Should you tip and is tipping 20% regarded as an appropriate amount to tip?
The rule of thumb is tipping at Venice is optional and only required with excellent service. There are no local tipping customs and no one in Venice can fault you for not tipping or recommended appropriate amount to tip.
Restaurants and Cafes: In Venice, a service charge (coperto) is often included in the bill. However, it is customary to round up the bill or leave a small tip of about 5-10% if the service charge is not included. If you receive exceptional service or want to show appreciation, you can leave a more substantial tip.
Bars: When enjoying a drink at a bar, rounding up the bill to the nearest euro is a common practice. If the bartender provides table service or you order something more complex, a small tip is appreciated.
Hotels: Tipping hotel staff is not obligatory, but it is customary to tip porters who help with your luggage (typically 1-2 euros per bag). Housekeepers can be tipped as well, with a few euros left in your hotel room upon checkout.
Tour Guides: If you take guided tours in Venice, consider tipping the guide if they provided an excellent experience. A tip of around 10% of the tour cost is a good guideline.
Water Taxis and Gondola Rides: Tipping for water transportation can vary. For water taxis, rounding up the fare is common. For gondola rides, it's customary to negotiate the price beforehand, and if you're happy with the experience, you can round up or add a little extra for the gondolier.
Public Transportation: Tipping on public transportation like vaporettos (water buses) is not expected.
Restroom Attendants: In some public restrooms, there may be attendants who provide services like handing you towels or maintaining cleanliness. You can leave a small tip, usually 50 cents to 1 euro.
Taxis: Tipping taxi drivers is not mandatory, but it's courteous to round up the fare to the nearest euro or add a small amount as a tip if you were pleased with the service.
There are also Coperto or Cover Charge and coperto isn't considered tipping. It is meant to cover the charge of the food you are using like bread, oil, or salt. The rate is also per person and around 1-3 euros per person.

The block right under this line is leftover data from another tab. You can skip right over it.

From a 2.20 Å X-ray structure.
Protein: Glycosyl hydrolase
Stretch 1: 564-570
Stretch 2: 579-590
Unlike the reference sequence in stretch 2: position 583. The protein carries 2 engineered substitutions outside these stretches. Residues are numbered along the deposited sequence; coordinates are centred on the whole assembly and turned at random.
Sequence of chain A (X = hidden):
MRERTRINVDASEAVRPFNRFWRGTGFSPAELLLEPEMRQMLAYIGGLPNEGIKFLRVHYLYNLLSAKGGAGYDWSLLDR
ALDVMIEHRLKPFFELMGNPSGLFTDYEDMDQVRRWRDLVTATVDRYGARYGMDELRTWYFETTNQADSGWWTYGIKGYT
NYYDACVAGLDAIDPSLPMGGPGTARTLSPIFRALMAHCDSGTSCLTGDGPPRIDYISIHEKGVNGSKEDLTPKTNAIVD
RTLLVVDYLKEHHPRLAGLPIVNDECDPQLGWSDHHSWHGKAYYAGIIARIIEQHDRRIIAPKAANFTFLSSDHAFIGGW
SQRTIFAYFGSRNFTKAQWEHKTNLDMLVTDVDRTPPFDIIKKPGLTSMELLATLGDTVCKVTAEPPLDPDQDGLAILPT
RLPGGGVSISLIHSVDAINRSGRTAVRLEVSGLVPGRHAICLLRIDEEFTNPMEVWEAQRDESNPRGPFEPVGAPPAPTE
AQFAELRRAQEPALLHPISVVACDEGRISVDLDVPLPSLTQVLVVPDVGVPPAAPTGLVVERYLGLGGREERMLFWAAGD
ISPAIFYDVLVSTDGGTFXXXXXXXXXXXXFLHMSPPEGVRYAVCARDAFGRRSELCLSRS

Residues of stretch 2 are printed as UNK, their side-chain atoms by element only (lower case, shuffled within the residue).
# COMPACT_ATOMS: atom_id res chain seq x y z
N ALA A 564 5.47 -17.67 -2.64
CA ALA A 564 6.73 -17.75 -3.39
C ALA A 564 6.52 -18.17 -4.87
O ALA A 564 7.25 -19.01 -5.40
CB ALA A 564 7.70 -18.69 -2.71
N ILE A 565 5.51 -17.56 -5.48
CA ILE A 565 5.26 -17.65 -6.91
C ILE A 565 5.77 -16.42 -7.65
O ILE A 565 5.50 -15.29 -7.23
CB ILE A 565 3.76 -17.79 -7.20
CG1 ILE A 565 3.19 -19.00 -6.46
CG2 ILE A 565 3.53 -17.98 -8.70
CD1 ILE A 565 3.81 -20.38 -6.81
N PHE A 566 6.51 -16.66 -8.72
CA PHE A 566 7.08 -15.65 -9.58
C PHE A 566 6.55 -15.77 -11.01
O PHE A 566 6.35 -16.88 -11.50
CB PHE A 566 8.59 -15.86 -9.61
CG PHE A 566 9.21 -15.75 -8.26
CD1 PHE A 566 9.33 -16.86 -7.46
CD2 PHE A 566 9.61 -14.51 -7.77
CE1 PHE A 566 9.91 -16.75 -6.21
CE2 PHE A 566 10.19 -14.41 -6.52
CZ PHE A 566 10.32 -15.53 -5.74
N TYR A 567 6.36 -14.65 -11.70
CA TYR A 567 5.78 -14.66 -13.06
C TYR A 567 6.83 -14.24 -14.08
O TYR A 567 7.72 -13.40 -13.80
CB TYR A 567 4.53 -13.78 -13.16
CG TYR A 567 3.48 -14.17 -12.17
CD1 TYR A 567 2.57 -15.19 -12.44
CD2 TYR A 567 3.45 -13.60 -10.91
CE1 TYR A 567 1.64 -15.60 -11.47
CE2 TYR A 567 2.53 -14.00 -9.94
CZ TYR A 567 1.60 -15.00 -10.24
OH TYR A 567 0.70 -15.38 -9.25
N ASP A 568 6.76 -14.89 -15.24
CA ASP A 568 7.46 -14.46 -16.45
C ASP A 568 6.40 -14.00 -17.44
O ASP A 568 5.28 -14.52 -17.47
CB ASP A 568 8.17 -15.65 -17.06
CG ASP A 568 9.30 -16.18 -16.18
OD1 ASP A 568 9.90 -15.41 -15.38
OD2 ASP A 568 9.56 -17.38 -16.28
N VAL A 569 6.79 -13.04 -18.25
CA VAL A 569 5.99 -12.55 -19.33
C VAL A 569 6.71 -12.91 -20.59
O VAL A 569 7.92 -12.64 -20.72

Pane or Bread Charge: Pane means bread and you are expected to pay 1 to 1.50 per person for bread. You can reject the bread if you really don't want to pay this?
Tips are called Servizio and usually when you go to a restaurant in a group of 8 or more people. So if you see servizio, it is perfectly fine not to tip extra. What about cases where there is no servizio charge?
Service Charge in Venice Is Not Tipping
Tipping in Venice is not compulsory and only necessary to appreciate a job well done either in kind or with extra cash. One common confusion is that you paid for tipping by paying the service charge as a % of the total bill. Below is one such story:
Recently, we visited a restaurant in Venice that had a "service charge" of 12%. I left four euro on the table, after a 100 euro in total bill. We liked the place, so we returned a few days later. At a nearby table, a diner questioned the 12% service charge; the waiter replied that the charge goes to the management, not the waiter. I left the same four euro. (tripadvisor.com)
Be aware that in Italy, tipping is referred to as a bonus, so the amount always reflects the level of service render. There is no standard rule guiding tipping in Italy. You are solely responsible for what you want to give out per time in relation to the level of service offered to you.
If you are traveling on a budget, you can just reciprocate by giving a little something like a bright smile and thanking the person.
If you insist on finding a fair amount to tip, below are the recommendation based on the different areas you need to tip in Venice.
Taxis Drivers or Airport Transfer
It is easy to forget tipping the taxi driver or airport transfer. As you know a tip is not often expected, but it is well appreciated. It shows how grateful you are for the services offered.
For example, helping to unload/load your heavy pieces of luggage and offering some local tips. When you enter a taxi or a cab or airport transfer, round the total fare to the nearest Euro to the driver and he will feel very grateful to you. It is the right and normal thing to do when you are satisfied.
Depending on how well the cleaner maintains and cleans your home. If he or she has done exceptionally well, you can appreciate their job by given tips. The tip does not have to be big, with 1 Euro too, they will be very happy that their job is acknowledged.
You can also tip room service or the valet 1 Euro unless you're staying in a 5-star expensive hotel, where these tip 2 Euros. It is reasonable to tip the doorman 1 Euro for calling a taxi for you and bellboys 3 - 4 Euros for taking your bags to the room.
I recommend not tipping tour guides or local guides since they probably understand. They usually don't expect it and will be perfectly fine to provide excellent services without the tip.
Remember that different countries have different cultures. Tipping in Italy is optional.
A tip in Italy is not expected, but it is well appreciated in recognition of service render.
Tipping in Italy is just a form of thank you for a job well done by the person. Tipping everyone else if you can afford is a great way to stay awesome while enjoying your trip. Like your porter who helps you to carry your luggage, from the hotel to the cab and down to the airport. A tip should be within your means and can be a token amount like rounding up to the nearest Euros.
The above list is my personal opinion of the amount you might want to tip in Italy.
If you have any tipping experience (good or bad), please share with us your experiences in the comments below.